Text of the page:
This Day in History

Posted: Sunday, February 16, 2003

In Alaska

• In 1939, U.S. Treasury Secretary Morgenthau asked Congress for funds to establish a Coast Guard airbase in Alaska.

• In 1961, the Hood Bay salmon cannery, owned by the community of Angoon, was destroyed by fire.

• In 1959, Humble Oil well at Bear Creek broke the record for the deepest exploration well ever drilled in Alaska - 14,261 feet.

• In 1968, ARCO and Humble Oil hit oil at Prudhoe Bay.

• In 1985, a huge energy zone 400,000 miles from Earth was identified as the power source for the northern and southern lights. The invisible egg-shaped zone of electrically charged particles is 20 to 30 times the size of Earth and is always on the side of the Earth facing away from the sun.

In the nation

• In 1804, Lt. Stephen Decatur led a successful raid into Tripoli Harbor to burn the U.S. Navy frigate "Philadelphia," which had fallen into the hands of pirates.

• In 1862, during the Civil War, some 14,000 Confederate soldiers surrendered at Fort Donelson, Tenn. (Union Gen. Ulysses S. Grant's victory earned him the nickname "Unconditional Surrender Grant.")

• In 1868, the Benevolent and Protective Order of Elks was organized in New York City.

• In 1948, NBC-TV began airing its first nightly newscast, "The Camel Newsreel Theatre," consisting of Fox Movietone newsreels.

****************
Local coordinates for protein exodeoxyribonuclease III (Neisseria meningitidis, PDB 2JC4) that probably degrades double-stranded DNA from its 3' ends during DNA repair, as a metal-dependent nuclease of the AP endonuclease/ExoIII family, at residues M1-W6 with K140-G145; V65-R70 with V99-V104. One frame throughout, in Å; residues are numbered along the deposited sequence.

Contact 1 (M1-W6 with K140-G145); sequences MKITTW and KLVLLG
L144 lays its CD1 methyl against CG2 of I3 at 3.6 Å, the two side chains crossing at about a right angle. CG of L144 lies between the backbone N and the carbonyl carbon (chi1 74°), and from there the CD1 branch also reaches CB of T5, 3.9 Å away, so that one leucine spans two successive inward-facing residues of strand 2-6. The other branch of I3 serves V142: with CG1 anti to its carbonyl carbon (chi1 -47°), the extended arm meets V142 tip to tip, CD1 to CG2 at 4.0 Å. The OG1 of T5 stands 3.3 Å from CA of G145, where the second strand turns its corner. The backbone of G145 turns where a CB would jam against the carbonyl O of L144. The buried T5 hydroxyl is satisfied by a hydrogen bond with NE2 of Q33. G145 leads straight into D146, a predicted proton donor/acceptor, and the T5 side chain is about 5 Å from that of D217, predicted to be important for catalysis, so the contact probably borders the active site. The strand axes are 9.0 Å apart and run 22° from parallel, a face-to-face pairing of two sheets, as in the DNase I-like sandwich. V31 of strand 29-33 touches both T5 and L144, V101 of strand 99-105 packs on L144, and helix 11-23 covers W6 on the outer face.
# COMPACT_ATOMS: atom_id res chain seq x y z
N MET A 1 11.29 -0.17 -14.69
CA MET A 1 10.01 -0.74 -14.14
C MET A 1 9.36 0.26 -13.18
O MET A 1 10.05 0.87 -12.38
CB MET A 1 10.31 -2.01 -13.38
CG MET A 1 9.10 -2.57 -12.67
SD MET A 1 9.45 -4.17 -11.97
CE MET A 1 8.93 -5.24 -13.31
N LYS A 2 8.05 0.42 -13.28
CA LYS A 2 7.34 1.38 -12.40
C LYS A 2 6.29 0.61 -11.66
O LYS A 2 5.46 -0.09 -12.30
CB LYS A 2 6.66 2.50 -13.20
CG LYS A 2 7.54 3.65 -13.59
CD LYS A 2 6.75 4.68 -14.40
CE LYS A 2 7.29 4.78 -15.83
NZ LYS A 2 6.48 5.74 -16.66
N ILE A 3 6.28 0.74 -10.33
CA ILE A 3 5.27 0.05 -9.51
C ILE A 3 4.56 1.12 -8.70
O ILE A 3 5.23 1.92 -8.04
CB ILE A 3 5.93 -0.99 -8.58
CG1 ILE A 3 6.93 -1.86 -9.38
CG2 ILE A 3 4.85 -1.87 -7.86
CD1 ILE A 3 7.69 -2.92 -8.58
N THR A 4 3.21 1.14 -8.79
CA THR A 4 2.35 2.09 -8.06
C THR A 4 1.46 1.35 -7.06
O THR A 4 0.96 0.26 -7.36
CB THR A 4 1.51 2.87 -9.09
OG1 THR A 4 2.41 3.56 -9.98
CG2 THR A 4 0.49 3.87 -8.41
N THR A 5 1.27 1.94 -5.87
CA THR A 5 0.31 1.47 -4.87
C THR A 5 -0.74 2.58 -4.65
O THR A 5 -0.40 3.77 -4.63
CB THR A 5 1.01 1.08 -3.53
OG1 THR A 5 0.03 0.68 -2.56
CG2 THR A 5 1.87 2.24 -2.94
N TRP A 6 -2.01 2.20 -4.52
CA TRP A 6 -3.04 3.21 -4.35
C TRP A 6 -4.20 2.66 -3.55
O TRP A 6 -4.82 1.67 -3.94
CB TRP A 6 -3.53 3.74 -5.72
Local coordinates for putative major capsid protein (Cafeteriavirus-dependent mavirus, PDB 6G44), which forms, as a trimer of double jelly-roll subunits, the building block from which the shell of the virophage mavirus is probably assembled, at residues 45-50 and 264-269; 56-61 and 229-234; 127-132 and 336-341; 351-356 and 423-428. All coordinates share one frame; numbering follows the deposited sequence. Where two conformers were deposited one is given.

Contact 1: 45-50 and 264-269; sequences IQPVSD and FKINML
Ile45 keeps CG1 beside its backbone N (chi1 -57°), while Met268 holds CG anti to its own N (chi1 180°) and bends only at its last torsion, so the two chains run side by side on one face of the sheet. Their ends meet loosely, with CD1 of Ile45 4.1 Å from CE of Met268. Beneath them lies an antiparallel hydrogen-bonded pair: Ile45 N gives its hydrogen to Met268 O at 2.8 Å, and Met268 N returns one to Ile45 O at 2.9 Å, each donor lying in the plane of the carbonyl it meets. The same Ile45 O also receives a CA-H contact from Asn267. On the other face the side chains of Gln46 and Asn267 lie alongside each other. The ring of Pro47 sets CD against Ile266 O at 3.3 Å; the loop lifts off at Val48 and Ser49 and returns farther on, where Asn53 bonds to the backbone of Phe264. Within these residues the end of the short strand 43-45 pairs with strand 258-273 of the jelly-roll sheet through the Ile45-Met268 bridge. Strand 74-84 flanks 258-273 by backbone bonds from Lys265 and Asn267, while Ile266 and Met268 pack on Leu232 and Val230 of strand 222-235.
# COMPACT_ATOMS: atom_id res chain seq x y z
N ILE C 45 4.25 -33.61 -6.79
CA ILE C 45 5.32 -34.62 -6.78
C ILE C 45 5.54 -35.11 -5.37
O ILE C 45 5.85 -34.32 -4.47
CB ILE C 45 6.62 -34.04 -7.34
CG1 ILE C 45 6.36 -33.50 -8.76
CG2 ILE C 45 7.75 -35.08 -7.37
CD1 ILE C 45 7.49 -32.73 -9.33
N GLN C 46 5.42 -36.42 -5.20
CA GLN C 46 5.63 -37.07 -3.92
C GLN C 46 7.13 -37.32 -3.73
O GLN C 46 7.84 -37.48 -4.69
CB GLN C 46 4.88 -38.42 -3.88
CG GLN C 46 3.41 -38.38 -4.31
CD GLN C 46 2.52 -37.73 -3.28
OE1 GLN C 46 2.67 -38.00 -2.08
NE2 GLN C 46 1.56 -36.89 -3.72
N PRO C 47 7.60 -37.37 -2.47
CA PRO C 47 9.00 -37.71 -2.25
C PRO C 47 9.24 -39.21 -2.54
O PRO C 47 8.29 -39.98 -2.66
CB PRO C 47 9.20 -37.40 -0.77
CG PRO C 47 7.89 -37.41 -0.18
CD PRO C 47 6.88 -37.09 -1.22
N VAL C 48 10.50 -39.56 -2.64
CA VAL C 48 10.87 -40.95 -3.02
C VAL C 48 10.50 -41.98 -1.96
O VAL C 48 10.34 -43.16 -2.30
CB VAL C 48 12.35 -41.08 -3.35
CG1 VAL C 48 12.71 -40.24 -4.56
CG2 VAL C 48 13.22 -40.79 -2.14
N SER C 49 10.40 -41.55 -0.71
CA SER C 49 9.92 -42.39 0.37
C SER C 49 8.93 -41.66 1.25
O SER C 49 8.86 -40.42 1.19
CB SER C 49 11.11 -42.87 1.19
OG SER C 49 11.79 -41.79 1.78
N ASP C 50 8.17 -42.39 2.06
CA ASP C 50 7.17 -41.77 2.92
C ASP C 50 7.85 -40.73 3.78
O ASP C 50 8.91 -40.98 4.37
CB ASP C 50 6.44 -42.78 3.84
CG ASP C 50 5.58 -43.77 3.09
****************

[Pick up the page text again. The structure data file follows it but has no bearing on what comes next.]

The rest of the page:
• In 1961, the United States launched the Explorer 9 satellite.

• In 1968, the nation's first 911 emergency telephone system was inaugurated, in Haleyville, Ala.

• In 1993, prices fell as Wall Street reacted unfavorably to President Clinton's economic austerity plan previewed in a White House address the night before.

In the world

• In 1918, Lithuania proclaimed its independence.

• In 1923, the burial chamber of King Tutankhamen's unearthed tomb was unsealed in Egypt.

• In 1945, American troops landed on the island of Corregidor in the Philippines during World War II.

• In 1959, Fidel Castro became premier of Cuba after the overthrow of Fulgencio Batista.

• In 1977, Janani Luwum, the Anglican archbishop of Uganda, and two other men were killed in what Ugandan authorities said was an automobile accident.



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